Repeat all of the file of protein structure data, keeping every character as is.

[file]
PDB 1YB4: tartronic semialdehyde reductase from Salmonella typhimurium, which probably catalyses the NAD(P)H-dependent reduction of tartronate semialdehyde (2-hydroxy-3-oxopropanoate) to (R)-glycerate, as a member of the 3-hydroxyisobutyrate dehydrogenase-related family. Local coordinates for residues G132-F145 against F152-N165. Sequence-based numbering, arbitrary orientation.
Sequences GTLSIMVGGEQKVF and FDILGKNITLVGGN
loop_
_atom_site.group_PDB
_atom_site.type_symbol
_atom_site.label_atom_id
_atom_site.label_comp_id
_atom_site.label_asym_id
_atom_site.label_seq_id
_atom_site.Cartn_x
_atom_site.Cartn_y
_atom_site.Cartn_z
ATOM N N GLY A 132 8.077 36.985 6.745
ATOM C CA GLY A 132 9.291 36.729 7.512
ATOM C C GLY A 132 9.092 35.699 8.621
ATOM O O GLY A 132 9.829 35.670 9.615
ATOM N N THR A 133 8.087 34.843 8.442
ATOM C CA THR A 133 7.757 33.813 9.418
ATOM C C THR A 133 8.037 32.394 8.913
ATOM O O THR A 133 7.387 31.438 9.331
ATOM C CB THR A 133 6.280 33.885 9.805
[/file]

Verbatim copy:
PDB 1YB4: tartronic semialdehyde reductase from Salmonella typhimurium, which probably catalyses the NAD(P)H-dependent reduction of tartronate semialdehyde (2-hydroxy-3-oxopropanoate) to (R)-glycerate, as a member of the 3-hydroxyisobutyrate dehydrogenase-related family. Local coordinates for residues G132-F145 against F152-N165. Sequence-based numbering, arbitrary orientation.
Sequences GTLSIMVGGEQKVF and FDILGKNITLVGGN
loop_
_atom_site.group_PDB
_atom_site.type_symbol
_atom_site.label_atom_id
_atom_site.label_comp_id
_atom_site.label_asym_id
_atom_site.label_seq_id
_atom_site.Cartn_x
_atom_site.Cartn_y
_atom_site.Cartn_z
ATOM N N GLY A 132 8.077 36.985 6.745
ATOM C CA GLY A 132 9.291 36.729 7.512
ATOM C C GLY A 132 9.092 35.699 8.621
ATOM O O GLY A 132 9.829 35.670 9.615
ATOM N N THR A 133 8.087 34.843 8.442
ATOM C CA THR A 133 7.757 33.813 9.418
ATOM C C THR A 133 8.037 32.394 8.913
ATOM O O THR A 133 7.387 31.438 9.331
ATOM C CB THR A 133 6.280 33.885 9.805